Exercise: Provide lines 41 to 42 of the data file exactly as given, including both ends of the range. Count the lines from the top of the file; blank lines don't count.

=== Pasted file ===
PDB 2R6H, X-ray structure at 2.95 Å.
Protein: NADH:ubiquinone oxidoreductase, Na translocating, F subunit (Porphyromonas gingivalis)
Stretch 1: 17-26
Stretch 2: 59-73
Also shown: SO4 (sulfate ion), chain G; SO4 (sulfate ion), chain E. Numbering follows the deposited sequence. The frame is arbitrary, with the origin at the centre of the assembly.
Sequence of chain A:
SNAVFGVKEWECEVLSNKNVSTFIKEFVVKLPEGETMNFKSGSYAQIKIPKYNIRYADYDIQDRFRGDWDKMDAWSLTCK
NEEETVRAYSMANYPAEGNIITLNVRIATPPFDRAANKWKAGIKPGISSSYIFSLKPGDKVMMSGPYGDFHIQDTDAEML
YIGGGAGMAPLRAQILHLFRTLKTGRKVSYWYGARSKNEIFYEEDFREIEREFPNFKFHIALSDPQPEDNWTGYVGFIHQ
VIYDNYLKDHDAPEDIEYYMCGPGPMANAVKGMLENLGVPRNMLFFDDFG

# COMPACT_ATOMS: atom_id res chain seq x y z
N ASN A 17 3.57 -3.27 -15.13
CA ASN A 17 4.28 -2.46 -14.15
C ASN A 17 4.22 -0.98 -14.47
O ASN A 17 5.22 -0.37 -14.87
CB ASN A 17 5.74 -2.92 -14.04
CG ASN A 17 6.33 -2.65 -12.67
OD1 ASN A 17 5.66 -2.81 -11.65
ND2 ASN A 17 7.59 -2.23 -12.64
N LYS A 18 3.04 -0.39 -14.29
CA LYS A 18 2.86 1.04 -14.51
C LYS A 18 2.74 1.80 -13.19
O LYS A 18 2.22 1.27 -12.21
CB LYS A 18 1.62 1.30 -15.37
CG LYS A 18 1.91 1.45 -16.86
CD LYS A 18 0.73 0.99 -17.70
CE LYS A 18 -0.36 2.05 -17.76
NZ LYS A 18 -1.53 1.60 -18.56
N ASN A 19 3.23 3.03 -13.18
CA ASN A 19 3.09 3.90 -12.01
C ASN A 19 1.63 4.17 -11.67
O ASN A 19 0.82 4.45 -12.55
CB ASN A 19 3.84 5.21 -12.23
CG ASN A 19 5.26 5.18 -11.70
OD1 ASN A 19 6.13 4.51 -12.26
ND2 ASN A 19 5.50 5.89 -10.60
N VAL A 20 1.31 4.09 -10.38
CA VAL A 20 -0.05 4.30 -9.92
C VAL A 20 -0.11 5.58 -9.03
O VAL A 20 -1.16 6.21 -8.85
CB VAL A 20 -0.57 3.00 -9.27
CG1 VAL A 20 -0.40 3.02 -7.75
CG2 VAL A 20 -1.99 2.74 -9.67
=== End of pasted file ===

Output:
CB VAL A 20 -0.57 3.00 -9.27
CG1 VAL A 20 -0.40 3.02 -7.75